|Unmarked, black souvenir doll, former childhood doll of Lizzy Z.|
This past summer, after her visit to the Eye of the Collector exhibition where she saw my black-doll exhibit, I received a Facebook message from Lizzy Z. The message, which included the above photograph, read:
My mother brought me this doll from a trip she took when I was a child. I never much played with dolls and kept it for the connection to my Mother. I wondered if you wanted her for your fabulous collection. She is looking for a fine home and I'd like to give her to you. Would you want this doll for your collection? A gift.
Hi Lizzy - thank you for writing me and offering me this wonderful doll. If you are absolutely sure you don't mind parting with the doll, I will gladly accept it. Would you like for me to pay postage?
"No," was Lizzy's reply.
Within a few weeks, as promised, Lizzy mailed her former childhood doll to me.
|Close-up of the 12-inch doll's smiling mask face|
Dolls like Lizzy's (black and white versions) dressed in various costumes were made and sold for the tourist trade throughout the world. As seen here and here dolls similar to this one originated in such places as Poland circa 1950s. According to this website, mask face dolls date back to the 1920s. I do not know the year Lizzy received her doll nor the geographical location from which it was purchased.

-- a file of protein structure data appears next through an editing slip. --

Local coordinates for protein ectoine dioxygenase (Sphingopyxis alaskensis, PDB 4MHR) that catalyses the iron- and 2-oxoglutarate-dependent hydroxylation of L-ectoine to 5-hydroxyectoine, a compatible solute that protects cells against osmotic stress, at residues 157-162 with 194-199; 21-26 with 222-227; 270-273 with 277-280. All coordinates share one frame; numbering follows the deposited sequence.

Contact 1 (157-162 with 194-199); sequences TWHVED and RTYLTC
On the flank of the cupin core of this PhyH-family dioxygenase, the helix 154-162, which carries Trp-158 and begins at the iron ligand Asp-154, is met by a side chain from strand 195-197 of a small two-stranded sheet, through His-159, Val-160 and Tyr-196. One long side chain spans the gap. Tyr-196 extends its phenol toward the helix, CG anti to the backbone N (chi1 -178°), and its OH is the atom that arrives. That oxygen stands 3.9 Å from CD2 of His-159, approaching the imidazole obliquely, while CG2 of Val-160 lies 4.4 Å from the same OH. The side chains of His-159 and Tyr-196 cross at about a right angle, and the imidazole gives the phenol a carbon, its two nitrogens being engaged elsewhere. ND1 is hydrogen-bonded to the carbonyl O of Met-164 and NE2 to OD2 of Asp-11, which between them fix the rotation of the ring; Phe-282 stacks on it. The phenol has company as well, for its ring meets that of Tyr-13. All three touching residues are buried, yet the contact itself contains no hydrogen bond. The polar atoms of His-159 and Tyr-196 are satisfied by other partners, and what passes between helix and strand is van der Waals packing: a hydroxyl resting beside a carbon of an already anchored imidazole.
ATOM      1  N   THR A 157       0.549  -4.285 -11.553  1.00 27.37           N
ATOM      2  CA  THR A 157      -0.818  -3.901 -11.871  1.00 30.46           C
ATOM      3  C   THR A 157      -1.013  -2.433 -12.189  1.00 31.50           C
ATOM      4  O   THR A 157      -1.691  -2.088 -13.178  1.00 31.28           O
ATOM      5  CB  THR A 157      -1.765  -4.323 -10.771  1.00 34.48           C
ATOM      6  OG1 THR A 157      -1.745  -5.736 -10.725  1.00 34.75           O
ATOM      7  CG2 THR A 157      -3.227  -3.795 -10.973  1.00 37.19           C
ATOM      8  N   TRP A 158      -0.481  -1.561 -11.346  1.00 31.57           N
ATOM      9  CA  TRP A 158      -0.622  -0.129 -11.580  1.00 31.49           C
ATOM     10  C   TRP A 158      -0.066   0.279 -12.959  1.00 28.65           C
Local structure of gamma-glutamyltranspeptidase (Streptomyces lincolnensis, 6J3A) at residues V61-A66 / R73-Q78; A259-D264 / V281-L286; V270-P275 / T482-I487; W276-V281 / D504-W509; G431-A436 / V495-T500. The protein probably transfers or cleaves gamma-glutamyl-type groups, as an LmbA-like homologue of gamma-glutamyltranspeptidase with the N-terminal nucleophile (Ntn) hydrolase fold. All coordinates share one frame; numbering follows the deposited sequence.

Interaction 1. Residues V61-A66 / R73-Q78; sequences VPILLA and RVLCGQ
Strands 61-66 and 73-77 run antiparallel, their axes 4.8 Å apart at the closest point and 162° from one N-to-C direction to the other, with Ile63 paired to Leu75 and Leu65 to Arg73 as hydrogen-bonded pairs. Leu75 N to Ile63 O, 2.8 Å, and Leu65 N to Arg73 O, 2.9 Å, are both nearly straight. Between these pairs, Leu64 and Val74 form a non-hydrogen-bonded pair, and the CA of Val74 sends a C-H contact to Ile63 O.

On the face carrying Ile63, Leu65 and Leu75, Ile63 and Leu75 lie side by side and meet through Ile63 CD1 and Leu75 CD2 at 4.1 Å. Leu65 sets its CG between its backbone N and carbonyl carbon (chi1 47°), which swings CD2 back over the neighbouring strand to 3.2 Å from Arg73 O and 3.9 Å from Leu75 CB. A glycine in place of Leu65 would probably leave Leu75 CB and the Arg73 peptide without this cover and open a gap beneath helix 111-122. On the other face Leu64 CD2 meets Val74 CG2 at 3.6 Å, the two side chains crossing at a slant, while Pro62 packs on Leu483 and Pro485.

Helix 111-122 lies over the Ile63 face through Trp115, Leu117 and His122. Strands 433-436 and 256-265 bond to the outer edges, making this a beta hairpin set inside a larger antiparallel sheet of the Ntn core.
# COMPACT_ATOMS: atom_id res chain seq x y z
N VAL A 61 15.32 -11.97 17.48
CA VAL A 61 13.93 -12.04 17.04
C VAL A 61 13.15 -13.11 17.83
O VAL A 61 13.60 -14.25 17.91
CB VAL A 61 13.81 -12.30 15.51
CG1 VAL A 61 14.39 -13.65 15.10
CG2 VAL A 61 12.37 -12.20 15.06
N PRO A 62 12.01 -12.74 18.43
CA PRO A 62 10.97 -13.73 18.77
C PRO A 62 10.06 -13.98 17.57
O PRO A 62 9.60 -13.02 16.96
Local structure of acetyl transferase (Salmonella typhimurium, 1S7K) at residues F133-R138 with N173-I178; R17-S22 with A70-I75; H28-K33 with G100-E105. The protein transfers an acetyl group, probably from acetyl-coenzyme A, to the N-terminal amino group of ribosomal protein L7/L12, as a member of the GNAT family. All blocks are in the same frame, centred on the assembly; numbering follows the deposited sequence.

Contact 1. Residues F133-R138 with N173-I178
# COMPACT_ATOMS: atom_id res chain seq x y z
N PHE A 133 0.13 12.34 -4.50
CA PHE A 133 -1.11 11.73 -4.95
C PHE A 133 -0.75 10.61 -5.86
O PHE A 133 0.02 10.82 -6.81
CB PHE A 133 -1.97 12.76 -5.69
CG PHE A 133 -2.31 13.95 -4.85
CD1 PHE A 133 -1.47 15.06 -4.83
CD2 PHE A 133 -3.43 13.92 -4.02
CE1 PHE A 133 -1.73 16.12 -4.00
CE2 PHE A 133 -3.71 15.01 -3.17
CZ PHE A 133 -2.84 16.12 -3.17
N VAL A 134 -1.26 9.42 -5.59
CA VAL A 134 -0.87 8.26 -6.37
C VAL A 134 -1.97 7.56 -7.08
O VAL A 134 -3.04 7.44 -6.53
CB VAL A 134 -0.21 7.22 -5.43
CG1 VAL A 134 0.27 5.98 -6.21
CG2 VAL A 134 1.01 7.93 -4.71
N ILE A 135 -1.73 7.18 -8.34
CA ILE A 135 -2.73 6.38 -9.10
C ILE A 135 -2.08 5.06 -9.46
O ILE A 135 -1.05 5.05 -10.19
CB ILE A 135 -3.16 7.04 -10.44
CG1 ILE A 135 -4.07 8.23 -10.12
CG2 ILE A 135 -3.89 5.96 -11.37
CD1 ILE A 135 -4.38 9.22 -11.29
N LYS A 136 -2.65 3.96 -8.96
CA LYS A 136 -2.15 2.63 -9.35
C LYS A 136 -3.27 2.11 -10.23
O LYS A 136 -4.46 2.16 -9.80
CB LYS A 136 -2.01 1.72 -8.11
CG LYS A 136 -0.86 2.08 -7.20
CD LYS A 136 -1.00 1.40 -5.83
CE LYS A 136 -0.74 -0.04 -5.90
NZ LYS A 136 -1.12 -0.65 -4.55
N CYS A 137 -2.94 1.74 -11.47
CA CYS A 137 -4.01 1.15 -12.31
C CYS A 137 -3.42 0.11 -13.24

Dressed as a mammy, this one wears a blue headscarf that exposes the extent of her hair, her black bangs. She has a mature bosom. Her dress and apron are sewn onto her body. Her blue fabric shoes match the color of her headscarf and apron. The cardboard soles of her shoes have deteriorated from age on one shoe and missing from the other.
I own other souvenir dolls, but none are like this one. She is a sweet little doll with a "happy disposition."
|Lizzy's doll, Lizzy|
To always remember her previous owner and her kind gesture, I have named her Lizzy. Thank you again, Lizzy for Lizzy!